Have some time on your hands over the festive beak?
You can do yourself a digital detox favour and put down your device and pick up a good old-fashioned book instead.
Here are five Aussie classics to start you on your way …
THE THORN BIRDS (1977) Colleen McCullough
From one of Australia’s greatest writers, this parable is an early work which demonstrates how McCullough can weave a tale which is never gets monotonous. The storyline has many facets told over three generations of one family, but the two main characters are at the centre of the book. Meggie, a naive young girl moves with her family to a sheep station in Australia’s Outback, which is owned by a wealthy aunt. As a youngster she meets a catholic priest, Ralph, who watches her grow before his eyes. As years go by there is forbidden passion, family melodrama and an ending which leaves you wanting more. This tale will keep you entrenched for a few days at least.
THE COUNTRY PRACTICE (2016) Meredith Appleyard
This book is great for those who enjoy a ‘pleasure and pain’ romance. What is great is the story is entwined with some of the relevant issues which are plaguing rural communities across the country. It is set in remote South Australia, in a town which is waiting for a doctor to service the region. In walks Meghan, a young GP who is ready to start her career, but not ready to fall into the arms of a local farmer. This is a book which will stand sand in its spine and drips of salt water on its pages.
POWER OF ONE (1989) Bryce Courtney
Written by Australian author Bryce Courtney, this book is set in South Africa, mostly in the 1940s, and it is a tale of a country filled with racism and hate told through the eyes of a young boy. Peekay is about seven years old when the story begins. He is almost a shadow around his home as family problems lead to the boy being sent to boarding school where he is bullied relentlessly. Back at home after his first year of school Peekay meets a stranger who will change his life forever. This story describes the strength and courage a person can draw on when seeking justice. A book to read if you want to be inspired.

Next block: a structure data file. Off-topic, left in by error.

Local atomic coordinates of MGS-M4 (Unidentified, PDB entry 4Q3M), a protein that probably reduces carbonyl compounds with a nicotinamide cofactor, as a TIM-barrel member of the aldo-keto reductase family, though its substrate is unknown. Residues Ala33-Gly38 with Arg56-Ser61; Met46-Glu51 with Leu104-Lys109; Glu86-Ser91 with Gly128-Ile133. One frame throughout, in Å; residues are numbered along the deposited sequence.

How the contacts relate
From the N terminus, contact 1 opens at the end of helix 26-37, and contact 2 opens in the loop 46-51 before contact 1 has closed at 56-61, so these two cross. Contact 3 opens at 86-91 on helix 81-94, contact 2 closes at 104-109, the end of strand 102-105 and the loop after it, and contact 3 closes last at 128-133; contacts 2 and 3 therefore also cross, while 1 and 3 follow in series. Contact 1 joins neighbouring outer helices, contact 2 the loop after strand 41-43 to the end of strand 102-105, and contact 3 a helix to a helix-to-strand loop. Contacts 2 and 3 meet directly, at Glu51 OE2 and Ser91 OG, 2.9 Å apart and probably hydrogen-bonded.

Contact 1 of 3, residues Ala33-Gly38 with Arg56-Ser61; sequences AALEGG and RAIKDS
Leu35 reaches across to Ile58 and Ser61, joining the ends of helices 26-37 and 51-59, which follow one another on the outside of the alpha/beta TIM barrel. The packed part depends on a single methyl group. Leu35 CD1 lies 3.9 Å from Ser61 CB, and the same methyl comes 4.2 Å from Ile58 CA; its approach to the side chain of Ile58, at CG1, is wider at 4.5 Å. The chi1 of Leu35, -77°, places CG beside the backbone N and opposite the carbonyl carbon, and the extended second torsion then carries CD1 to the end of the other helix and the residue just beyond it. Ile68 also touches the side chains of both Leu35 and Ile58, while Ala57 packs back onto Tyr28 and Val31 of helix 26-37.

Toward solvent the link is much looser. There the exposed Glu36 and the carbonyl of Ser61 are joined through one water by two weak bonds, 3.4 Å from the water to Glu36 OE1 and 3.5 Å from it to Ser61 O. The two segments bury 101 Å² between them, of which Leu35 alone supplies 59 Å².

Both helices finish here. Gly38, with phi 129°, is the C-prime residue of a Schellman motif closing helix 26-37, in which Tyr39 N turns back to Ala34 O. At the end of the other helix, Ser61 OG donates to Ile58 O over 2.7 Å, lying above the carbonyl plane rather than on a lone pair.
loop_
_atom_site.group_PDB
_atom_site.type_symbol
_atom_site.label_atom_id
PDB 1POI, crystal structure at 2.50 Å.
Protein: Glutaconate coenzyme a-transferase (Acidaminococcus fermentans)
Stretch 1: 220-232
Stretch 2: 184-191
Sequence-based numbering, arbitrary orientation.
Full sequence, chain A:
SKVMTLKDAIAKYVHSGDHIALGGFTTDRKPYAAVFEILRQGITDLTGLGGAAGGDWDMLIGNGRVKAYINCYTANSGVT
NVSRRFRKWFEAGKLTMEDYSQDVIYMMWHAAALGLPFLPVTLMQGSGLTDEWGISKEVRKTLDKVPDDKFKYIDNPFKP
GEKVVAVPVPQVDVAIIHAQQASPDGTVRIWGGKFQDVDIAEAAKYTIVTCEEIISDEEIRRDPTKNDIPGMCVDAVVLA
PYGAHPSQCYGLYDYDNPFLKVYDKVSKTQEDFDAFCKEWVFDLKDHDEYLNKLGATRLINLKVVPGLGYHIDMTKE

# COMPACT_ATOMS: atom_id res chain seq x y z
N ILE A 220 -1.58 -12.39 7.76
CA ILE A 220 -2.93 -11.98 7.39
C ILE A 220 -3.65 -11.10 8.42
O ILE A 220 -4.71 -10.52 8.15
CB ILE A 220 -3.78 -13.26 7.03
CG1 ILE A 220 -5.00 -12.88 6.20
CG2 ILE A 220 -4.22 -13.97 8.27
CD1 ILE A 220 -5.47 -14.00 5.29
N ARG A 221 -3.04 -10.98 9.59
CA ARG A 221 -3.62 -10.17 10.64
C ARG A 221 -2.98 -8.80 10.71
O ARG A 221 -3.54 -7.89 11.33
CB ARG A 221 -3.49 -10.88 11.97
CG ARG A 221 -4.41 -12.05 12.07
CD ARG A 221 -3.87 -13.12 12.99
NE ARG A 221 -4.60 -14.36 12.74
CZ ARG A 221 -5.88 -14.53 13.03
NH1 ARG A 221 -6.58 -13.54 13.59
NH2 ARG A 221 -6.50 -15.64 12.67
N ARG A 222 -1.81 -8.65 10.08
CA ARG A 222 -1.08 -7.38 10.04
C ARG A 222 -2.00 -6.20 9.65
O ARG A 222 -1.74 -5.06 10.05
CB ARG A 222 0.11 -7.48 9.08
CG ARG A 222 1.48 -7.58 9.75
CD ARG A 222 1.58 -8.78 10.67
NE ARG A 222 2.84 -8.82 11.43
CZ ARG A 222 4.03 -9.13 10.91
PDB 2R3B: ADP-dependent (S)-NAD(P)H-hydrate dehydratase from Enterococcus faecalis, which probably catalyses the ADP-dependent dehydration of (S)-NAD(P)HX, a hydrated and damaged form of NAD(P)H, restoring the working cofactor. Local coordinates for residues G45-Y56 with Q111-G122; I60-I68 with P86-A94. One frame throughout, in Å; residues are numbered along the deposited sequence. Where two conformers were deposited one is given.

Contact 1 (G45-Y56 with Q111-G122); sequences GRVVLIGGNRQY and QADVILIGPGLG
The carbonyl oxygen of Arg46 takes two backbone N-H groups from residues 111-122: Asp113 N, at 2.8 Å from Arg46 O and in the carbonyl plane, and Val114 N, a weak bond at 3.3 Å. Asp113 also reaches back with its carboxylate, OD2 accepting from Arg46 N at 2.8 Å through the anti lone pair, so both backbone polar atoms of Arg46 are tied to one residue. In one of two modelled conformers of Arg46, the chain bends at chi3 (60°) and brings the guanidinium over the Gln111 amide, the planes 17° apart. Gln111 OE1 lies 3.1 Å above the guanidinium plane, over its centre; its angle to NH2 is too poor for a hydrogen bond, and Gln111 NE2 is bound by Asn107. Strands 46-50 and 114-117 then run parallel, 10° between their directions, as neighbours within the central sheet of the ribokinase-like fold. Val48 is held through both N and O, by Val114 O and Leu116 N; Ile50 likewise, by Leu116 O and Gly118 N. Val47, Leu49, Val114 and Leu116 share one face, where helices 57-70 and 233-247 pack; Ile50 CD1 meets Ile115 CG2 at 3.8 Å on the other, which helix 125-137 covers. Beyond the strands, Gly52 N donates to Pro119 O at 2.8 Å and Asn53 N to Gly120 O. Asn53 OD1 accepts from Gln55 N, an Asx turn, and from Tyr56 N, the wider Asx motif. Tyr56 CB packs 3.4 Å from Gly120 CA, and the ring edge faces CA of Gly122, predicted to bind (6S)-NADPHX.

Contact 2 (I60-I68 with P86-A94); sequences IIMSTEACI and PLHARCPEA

SCRUBLANDS (2018) Chris Hammer
This is a book which takes into account the trials and tribulations of regional Australia and weaves it into a great crime and drama story. From the first page to the last, the story continues to twist and turn. The leading character is a journalist who has an ever-growing list of questions instead of answers when he covers the first anniversary of a mass shooting which happened in a little rural town. A web of secrets and lies mask the real reason a priest opens fire on his congregation – and some townsfolk will go to any length to keep them hidden. A great page-turner.
A TOWN LIKE ALICE (1950) Nevil Shute
Written over 60 years ago, this story takes the reader from the jungles of Malaya to the outback of Australia, pre and post World War II. It is the story of an Englishwoman who endures unspeakable hardship but continues to survive through hard work and a positive mindset. The story takes the reader through phases in her life – the challenges, her survival and her spirit – which all lead, of course, to romance, but it is more a story of compassion, resourcefulness and overcoming the odds. Wonderful book to have on the bedside table.